“It’s not been a bumper crop this year,” says Anthony Busuttil, a retired banker, olive aficionado and partner in Tal-Kancillier olive press just below Mdina’s bastions. The cool, late spring and early summer gales, plus the extreme humidity of autumn took their toll on Malta’s olives. Anthony started out in 2008 with partners Frank Borg (Jr) and Anthony Bonavia; their record year so far was 2012, when 140 tonnes passed through the state-of-the-art press they imported from Tuscany. “We’ll be lucky to see half that this year,” he says.
Their website is called ‘Golden Extracts‘ and the thought passes my mind that with less Maltese olive oil around this year, it’ll be like getting your hands on gold dust to find some soon. Anthony’s own extra virgin olive oil is farmed from groves right alongside the press in the shadow of Mdina. He sells his limited supply direct to passing customers, ‘over the wall’, as he puts it. “It’s more a love than money business for me,” Anthony says. “We invested a lot in the press, but it’s operational of course for only around eight or so weeks a year during harvest time.” Tal-Kancellier also benefited from some European Union funding.
Around a decade ago, it would be rare to pass a sign saying ‘olive press’ as few farmers or growers bothered tending olive groves to any extent. Now, there are around seven presses in action from late September all through October or later, depending on the climate year on year. Even people with a few olive trees in their own gardens bring in their crops these days.
There was a time when the islands saw a bustling olive oil industry; remains of a large Roman agricultural settlement near Burmarrad (at San Pawl Milqi) provide evidence of extensive olive production, including a couple of large stone-hewn presses. The slopes behind San Pawl Milqi chapel over towards the village of Bidnija face south, so were ideal for olive cultivation.
Today, a small clump of ancient trees, carbon dated to around 1,500 years (and therefore offspring of the Roman grove) stand sentinel to Malta’s ancient olive industry. In recent years, another press owner, Sammy Cremona at Wardija, has championed reintroducing this ancient olive, which is not only indigenous to Malta but also has unique chemical properties enabling it to be naturally immune to the ravages of the olive moth. Another unique genus is a ‘white olive’ discovered among ancient trees in central Malta.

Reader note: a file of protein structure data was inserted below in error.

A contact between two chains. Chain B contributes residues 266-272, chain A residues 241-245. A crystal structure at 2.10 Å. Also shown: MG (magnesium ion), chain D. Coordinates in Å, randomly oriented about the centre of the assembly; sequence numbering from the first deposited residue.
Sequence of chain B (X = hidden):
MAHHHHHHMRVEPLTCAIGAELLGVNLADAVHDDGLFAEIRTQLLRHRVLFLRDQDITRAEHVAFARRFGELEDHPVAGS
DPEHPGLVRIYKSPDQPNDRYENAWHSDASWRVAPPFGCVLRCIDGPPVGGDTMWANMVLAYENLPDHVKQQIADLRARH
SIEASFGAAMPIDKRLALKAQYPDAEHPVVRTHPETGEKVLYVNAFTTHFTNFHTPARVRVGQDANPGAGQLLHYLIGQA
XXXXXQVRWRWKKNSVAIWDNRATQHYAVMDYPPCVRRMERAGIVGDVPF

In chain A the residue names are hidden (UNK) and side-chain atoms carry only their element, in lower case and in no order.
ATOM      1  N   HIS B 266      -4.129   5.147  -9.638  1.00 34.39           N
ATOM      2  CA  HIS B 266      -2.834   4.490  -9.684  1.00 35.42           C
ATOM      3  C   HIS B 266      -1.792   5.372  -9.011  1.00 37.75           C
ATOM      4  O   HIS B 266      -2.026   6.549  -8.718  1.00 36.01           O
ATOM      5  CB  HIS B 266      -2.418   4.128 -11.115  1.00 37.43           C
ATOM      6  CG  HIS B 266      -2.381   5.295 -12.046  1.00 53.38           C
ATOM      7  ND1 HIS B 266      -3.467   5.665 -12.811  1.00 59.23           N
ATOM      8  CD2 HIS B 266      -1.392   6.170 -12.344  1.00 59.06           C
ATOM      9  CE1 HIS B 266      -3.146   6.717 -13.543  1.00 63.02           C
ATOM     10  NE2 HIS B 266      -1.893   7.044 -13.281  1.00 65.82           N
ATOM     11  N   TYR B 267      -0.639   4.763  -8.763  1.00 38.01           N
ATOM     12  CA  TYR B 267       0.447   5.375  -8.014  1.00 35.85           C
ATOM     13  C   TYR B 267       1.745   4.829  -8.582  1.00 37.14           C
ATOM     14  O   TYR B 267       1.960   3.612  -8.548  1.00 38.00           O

Back to the mechanics of today’s olive presses…
Anthony explains that local farmers and growers bring their olives in standard crates and get them weighed in. If an individual harvest is sufficient, it will be processed on its own and growers know they are taking home the oil from their own olives. Smaller quantities will be batched and processed in lots of 250kg on Tal-Kancillier’s ‘community pressing’ days. The growers return later to get their allocated percentage of oil for onward sale.
I taste some of the opaque, unctuous green oil fresh oil from the press. It has a deep, earthy aroma and a kick of peppery aftertaste. Perfect to drizzle straight on crusty Maltese bread and eat as is! Anthony explains that ideally it should be eaten within a year of bottling and that there will be some residue at the bottom. This is the real thing and a far cry from many regular shop-bought olive oils, which, in some cases, according to brand and provenance, do not need to be 100% extra virgin oil even if labelled ‘extra virgin’.
If you’re a connoisseur of olive oil, get your skates on and head to a local Maltese press before end October and before this year’s limited supply disappears.
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Photos: © Liz Ayling 2014